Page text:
As our long-term readers may have noticed, while traveling, we attempt to notice and capture unusual and intriguing details that make each city unique. The infinitely charming, and meticulously preserved village of Bacharach was fertile ground for detail, and was a photographer’s dreamland.
Terri – bless her curious heart – has always had a penchant for wandering down back alleys, and this habit didn’t change in Bacharach. On one of our alley ambles, we discovered these ancient looking two-tone doors, which captured our eyes with a wonderful combination of colors and textures. Who knows how old they are, but in a historic town like Bacharach, anything less than 100 years old is probably considered new construction.
Bacharach and the Rhine Valley are well known for their centuries-old wine tradition. After some experimentation, we settled on trockener wein (dry wine – red or white) as our favorite. This simple display in a wine shop window taught us something about wine: how the corks are made.
The Medieval guild signs used by shop owners in Rothenburg were artistic advertising, and a glimpse of everyday life in the Middle Ages, but the shop signs of Bacharach took a definite humorous turn.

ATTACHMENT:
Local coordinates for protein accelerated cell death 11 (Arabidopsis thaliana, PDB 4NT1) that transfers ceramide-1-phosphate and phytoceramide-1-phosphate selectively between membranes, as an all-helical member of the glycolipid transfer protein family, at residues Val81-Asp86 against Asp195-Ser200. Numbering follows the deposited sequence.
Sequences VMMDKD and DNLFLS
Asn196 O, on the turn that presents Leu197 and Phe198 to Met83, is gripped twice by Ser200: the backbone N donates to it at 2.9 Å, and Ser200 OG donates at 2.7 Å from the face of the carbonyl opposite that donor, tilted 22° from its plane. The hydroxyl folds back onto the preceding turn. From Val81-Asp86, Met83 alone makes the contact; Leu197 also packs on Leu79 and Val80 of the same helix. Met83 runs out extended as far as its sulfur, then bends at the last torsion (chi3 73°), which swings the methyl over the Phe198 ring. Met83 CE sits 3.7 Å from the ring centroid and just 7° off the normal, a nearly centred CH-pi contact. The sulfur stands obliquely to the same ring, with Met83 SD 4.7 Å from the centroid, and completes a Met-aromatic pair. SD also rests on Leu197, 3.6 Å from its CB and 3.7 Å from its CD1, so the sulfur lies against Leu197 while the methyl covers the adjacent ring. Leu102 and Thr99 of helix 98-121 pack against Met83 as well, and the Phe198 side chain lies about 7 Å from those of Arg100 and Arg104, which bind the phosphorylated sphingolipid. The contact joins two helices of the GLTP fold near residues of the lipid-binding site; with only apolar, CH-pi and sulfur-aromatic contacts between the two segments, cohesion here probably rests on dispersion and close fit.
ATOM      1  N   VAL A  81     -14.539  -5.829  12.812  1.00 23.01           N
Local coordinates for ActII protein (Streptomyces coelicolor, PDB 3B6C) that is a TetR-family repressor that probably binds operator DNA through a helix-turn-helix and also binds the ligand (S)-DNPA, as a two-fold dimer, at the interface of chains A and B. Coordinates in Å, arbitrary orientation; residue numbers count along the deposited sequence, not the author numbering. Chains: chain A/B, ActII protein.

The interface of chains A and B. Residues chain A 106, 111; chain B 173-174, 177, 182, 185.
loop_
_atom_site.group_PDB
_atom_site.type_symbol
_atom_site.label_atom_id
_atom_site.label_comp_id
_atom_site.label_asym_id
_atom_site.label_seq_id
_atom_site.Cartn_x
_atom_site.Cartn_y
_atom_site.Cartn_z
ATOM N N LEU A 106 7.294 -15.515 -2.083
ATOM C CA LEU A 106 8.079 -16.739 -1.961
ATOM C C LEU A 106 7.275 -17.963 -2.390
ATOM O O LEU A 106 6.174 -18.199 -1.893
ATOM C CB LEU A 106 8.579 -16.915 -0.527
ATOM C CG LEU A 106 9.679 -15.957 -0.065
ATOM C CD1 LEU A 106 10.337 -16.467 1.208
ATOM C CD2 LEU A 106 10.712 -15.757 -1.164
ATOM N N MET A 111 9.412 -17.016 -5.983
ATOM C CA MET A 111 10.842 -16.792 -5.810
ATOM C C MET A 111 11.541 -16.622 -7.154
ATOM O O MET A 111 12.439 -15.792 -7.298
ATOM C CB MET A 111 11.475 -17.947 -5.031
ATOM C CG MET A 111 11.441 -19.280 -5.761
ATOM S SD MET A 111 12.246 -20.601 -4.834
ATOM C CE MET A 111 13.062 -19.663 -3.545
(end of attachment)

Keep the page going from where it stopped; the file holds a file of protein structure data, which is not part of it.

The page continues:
My read on this comical sign is that it tells the tale of the big one that go away. The artist must have been a member of the Guild of Fibbing Fishermen.
And the Pension Binz is clearly a B&B.
Chicken on tonight’s menu?
The colorful art on this gable indicates that this house was built in 1420. I’ve always been amazed by these half-timbered buildings; that’s timber as in wood rot and termite food. The fact that such a concentration of 600 year-old houses has survived is incredible to me. They must be a tremendous labor of love for the owners.
We had to include this photo, if for no other reason than to have the chance to use the term shutter dogs. Engineers us the term “dog” for a tool that prevents movement – hence: shutter dogs.
No Medieval village could function without money, and The Old Mint was there to keep the economy afloat.
Bacharach left us with a pleasant feeling, and after our experience there, we can definitely recommend it as a travel destination. The residents are welcoming, they have a a strong sense of history, and a willingness to make a place special. And it’s all in the details.
James & Terri